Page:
LOUISVILLE, Ky. (WDRB) -- Louisville Mayor Greg Fischer is asking the the public to hold a "community conversation" on whether Louisville's current smoking ban should be expanded to include e-cigarettes and hookah.

According to a news release, Fischer has tapped the Louisville Department of Health and Wellness to lead the conversation.

"Smoking has devastated our community, causing pain, suffering and shortened lives, and saddled taxpayers with enormous healthcare costs," Mayor Fischer said. "I believe broadening the ban to include e-cigarettes and hookah is a logical extension of the battle to save lives from the dangers of tobacco, and today I ask the Public Health Department to begin a community conversation on this pressing issue."

Fischer asked the health department to review available research, study other cities' related actions and seek public input in a conversation on the issue. The department will set up meetings where citizens can hear experts discuss available research and offer their opinions on the products and a potential ban.

Mayor Fischer says any proposed ban would affect only public places, so citizens would still be allowed to use these products in their homes and other private spaces.

"One of the pillars of my administration is to make Louisville a healthier community," Fischer said. "The health department review and conversation will give us the tools to ensure we're doing that in a measured and effective way."

That announcement has 723 Vapor general manager Sean Sullivan wondering about what could happen to his shop.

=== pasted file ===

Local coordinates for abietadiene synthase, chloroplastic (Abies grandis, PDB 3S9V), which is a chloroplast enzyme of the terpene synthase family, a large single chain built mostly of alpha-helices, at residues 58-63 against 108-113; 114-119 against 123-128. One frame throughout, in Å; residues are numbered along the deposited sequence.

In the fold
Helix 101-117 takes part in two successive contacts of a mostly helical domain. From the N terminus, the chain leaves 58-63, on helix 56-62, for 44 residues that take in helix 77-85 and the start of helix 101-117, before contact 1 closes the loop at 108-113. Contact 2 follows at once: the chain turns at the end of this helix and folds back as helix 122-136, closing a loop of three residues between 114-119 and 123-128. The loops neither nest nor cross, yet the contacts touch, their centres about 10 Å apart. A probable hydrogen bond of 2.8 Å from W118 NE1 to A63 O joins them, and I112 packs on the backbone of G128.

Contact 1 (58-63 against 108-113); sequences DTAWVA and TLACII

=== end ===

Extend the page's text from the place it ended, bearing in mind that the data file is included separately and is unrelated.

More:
"It would honestly just be a very big loss," Sullivan said. 

The devices could potentially be included in the city's current smoking ban passed in 2008, which prohibits smoking in all "indoor locations."

With more than 200 flavors available to customers, Sullivan says the only way to test them out is to smoke inside the store.

"There are 60 shops in Louisville alone that are employing over 500 different employees. If we can't run a business, that's 500 people that are completely out of a job," Sullivan said.

If the ban causes vapor shops to close, Sullivan says it could cause unnecessary harm with more e-cigarettes exploding because of a lack in education.

And while the argument arises that e-cigarettes help with a tobacco addiction, some health officials argue the devices are just as harmful as traditional cigarettes.

"A good majority of our customers are people who are trying to quit smoking," Sullivan said.

The meetings by the health department are expected to include expert discussions and citizen opinion. No dates have been announced.

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